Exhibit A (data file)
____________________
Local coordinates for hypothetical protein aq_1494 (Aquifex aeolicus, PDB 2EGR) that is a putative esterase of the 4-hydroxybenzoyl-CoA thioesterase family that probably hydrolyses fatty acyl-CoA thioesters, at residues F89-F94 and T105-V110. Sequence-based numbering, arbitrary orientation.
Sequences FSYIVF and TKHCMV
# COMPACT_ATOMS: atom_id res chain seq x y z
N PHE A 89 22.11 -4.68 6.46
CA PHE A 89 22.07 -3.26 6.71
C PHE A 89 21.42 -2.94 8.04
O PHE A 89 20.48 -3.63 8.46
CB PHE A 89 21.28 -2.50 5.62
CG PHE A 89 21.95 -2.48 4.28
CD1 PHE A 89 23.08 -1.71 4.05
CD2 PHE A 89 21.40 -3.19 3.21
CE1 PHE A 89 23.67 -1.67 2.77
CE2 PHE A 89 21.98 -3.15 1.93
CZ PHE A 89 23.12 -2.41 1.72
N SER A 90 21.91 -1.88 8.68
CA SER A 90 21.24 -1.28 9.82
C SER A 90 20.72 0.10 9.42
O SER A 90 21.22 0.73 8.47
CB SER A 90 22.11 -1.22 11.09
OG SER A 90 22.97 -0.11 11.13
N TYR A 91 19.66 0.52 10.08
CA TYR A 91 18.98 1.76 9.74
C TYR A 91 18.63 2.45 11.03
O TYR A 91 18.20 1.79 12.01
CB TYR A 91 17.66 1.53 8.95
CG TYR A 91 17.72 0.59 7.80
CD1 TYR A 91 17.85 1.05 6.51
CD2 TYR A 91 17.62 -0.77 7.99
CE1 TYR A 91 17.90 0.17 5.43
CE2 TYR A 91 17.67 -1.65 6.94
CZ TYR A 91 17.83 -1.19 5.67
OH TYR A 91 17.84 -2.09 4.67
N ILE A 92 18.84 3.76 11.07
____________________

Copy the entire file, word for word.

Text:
Local coordinates for hypothetical protein aq_1494 (Aquifex aeolicus, PDB 2EGR) that is a putative esterase of the 4-hydroxybenzoyl-CoA thioesterase family that probably hydrolyses fatty acyl-CoA thioesters, at residues F89-F94 and T105-V110. Sequence-based numbering, arbitrary orientation.
Sequences FSYIVF and TKHCMV
# COMPACT_ATOMS: atom_id res chain seq x y z
N PHE A 89 22.11 -4.68 6.46
CA PHE A 89 22.07 -3.26 6.71
C PHE A 89 21.42 -2.94 8.04
O PHE A 89 20.48 -3.63 8.46
CB PHE A 89 21.28 -2.50 5.62
CG PHE A 89 21.95 -2.48 4.28
CD1 PHE A 89 23.08 -1.71 4.05
CD2 PHE A 89 21.40 -3.19 3.21
CE1 PHE A 89 23.67 -1.67 2.77
CE2 PHE A 89 21.98 -3.15 1.93
CZ PHE A 89 23.12 -2.41 1.72
N SER A 90 21.91 -1.88 8.68
CA SER A 90 21.24 -1.28 9.82
C SER A 90 20.72 0.10 9.42
O SER A 90 21.22 0.73 8.47
CB SER A 90 22.11 -1.22 11.09
OG SER A 90 22.97 -0.11 11.13
N TYR A 91 19.66 0.52 10.08
CA TYR A 91 18.98 1.76 9.74
C TYR A 91 18.63 2.45 11.03
O TYR A 91 18.20 1.79 12.01
CB TYR A 91 17.66 1.53 8.95
CG TYR A 91 17.72 0.59 7.80
CD1 TYR A 91 17.85 1.05 6.51
CD2 TYR A 91 17.62 -0.77 7.99
CE1 TYR A 91 17.90 0.17 5.43
CE2 TYR A 91 17.67 -1.65 6.94
CZ TYR A 91 17.83 -1.19 5.67
OH TYR A 91 17.84 -2.09 4.67
N ILE A 92 18.84 3.76 11.07